Yes. Can they play without looking? Here is Sophie Druml trying to play blindfold. She makes quite a few mistakes but remarkably the fast passage seems to be more accurate - at least initially. Chopin: Etude Op. 25 No. 11 Blindfold It's easy to imagine that, with practice, she could play blindfold perfectly.


So who does play without looking?

Very often, it's singers. They know the importance of looking at the audience or into the camera in order to get the words across. Here's Elton John looking into the camera while playing. Sorry seems to be the hardest word

And here's Billy Joel My Life (Official Video)


Answer

Is it wrong to look at your hands? No.

Is it useful to be able to play without looking? Yes.

When should you play without looking? When singing for an audience or when sight-reading (although even then it's okay to look down for the difficult bits.)

If you want to have fun, try asking your teacher to play something difficult with a blindfold!!! Props to them if they can do it.

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    To a certain extend, you need to play large parts of sufficiently difficult pieces without looking, even when you are looking: Stuff is happening so fast right and left that it's impossible to have your eyes on both hands. It definitely helps when you have at least one hand trained to play what it needs to play without any visual control. – cmaster - reinstate monica Oct 7 '20 at 14:33
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Look at your hands to aim during a leap. Otherwise, prefer feel to eyesight. The spacing of the black keys tells your fingers how to refine their aim. If you're staying within four or five octaves and not playing something designed to show off your virtuosity, you should rarely need to glance at your hands.

Historically, the piano's keyboard grew higher and lower, unlike other keyboard instruments. In the classical tradition, organists play from sheet music. But unlike organists (and oboists and ophicleidists), pianists are expected to play from memory, because especially in the late Romantic repertoire their hands are so mobile that their eyes are needed for aiming.

The composers of that period knew this. Leaps are common, but a set of simultaneous leaps in both hands is surpassingly rare, fiendish to learn, and devastatingly effective when mastered.

Organists are also encouraged to not look at their feet, to play by feel. But because they don't play barefoot, their sense of touch is diminished. Videos of even top organists betray the occasional glance downward. But just a glance, not a stare.


The videos you've seen may "cheat," particularly for a pianist who's also singing. For dramatic effect the video track might temporarily switch to something that was video-recorded afterwards to match the final audio recording, like "lip sync." Suspect that, especially if the view changes to one that emphasizes the face and hides detailed finger movement.

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Some teachers emphasize not looking at your hands as a way of reinforcing playing sheet music at sight. However, this varies amongst teachers: some encourage hand-looking, some are neutral, some are against.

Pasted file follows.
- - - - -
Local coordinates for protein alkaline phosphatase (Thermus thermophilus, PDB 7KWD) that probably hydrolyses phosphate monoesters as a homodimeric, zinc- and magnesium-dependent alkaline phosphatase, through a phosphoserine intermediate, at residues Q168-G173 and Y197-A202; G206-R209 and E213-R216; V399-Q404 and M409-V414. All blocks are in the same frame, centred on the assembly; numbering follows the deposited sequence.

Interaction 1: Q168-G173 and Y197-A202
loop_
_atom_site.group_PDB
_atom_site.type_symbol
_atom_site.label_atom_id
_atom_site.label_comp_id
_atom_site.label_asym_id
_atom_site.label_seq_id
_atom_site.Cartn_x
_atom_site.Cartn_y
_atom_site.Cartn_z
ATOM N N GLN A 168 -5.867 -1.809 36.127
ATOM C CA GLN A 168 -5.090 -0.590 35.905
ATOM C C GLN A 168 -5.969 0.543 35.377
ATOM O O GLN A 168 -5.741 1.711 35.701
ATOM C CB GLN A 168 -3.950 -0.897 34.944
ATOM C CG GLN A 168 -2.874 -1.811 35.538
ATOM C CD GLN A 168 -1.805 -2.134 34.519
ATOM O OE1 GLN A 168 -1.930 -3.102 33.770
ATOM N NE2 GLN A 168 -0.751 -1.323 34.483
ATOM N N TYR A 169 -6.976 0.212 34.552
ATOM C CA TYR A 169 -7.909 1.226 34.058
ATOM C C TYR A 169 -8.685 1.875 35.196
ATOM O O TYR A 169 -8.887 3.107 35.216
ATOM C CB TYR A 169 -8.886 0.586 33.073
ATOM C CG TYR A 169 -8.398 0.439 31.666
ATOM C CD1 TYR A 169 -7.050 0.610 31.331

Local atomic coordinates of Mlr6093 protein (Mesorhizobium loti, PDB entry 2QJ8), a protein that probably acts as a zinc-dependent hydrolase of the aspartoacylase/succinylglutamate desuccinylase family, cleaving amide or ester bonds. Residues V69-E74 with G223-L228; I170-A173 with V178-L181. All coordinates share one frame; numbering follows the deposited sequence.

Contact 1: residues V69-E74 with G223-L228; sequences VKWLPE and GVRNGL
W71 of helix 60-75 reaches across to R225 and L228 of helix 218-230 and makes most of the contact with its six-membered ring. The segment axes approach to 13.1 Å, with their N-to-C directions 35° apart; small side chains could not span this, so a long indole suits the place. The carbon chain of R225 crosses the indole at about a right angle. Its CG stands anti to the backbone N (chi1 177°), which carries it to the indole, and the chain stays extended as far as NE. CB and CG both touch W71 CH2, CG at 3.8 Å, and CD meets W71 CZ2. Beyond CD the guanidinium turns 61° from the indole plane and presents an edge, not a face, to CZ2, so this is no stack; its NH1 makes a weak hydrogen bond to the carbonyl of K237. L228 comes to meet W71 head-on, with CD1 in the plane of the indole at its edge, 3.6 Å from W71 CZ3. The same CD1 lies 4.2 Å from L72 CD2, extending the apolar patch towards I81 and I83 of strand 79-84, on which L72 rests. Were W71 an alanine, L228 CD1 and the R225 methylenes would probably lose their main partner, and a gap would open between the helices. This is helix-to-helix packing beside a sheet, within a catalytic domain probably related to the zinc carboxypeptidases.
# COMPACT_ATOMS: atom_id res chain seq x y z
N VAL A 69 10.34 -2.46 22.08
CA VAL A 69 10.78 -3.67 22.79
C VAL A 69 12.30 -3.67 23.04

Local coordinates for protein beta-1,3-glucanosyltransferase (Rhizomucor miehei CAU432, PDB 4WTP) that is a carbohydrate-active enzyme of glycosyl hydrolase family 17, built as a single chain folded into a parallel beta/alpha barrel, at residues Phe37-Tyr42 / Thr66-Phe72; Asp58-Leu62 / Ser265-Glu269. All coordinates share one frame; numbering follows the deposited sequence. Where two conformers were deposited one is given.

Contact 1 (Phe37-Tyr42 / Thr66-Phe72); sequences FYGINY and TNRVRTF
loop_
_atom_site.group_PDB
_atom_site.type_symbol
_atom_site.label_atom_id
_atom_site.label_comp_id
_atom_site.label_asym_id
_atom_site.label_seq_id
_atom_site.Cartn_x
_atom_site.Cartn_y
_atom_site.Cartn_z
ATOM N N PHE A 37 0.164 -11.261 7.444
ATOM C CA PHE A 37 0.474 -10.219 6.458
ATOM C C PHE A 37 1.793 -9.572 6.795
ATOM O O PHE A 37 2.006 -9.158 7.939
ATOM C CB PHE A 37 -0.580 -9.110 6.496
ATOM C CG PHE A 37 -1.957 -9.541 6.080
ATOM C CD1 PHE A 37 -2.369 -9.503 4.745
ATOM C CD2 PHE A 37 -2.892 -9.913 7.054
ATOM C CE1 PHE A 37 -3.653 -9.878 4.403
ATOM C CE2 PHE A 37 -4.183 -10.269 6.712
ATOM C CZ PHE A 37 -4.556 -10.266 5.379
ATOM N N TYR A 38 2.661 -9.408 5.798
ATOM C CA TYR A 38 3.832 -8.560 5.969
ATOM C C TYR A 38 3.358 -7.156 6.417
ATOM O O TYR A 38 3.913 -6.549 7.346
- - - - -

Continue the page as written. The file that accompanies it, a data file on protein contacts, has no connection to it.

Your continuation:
However, outside of learning to sight-read, one plays however it works best for that individual. I look at my hands and the keyboard a great deal, because the visual cues are helpful to me in "seeing" chords or other patterns, or in gauging distances.

Sometimes I look at the music, sometimes my hands, sometimes off into space, and sometimes close my eyes altogether.

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    'However it works best for that individual' is rather hard to judge, especially when you are at a beginner or intermediate level. Many players (myself included) are not aware of what it is about their technique that is holding them back. – Ian Goldby Oct 7 '20 at 7:28
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I'm self taught on piano, so I'm just using experience and intuition here, but I would say it's good to look at your hands so long as you've very intentional about it.

If you're learning a tricky section, learning with each hand independently, you obviously can't rely on sight for both hands. So making decisions bar by bar about where your eyes should be, based on your strengths and weaknesses is part of the practise.

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You need to learn both: looking and not looking. "Looking" comes naturally, so your teacher is focusing on the latter.

In real life you will use a mixture of both, and for challenging pieces you might have to develop a strategy, like: "I need to look at my right hand in this bar, then take a glimpse at the left one in that bar".

Generally:

  • for bigger jumps and when both hands change position - looking works well,
  • for quick runs that relay on finger position - you play by the feel,
  • for stride, hand is quicker than the eye... but sometimes I need to look at one "side" (just the bass note or just the chord)
  • for improvisation and cantilena pieces (I mean like Chopin's nocturnes)- looking at the hand playing the melody helps me focus.
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Depends also a bit on why and how the video is made.

In any professionally made video, you simply do whatever the director tells you. You get shot in various different ways, from various different angles, looking in various different direction with different expression etc. And in the end they just cut it together, in whatever the director feels looks best.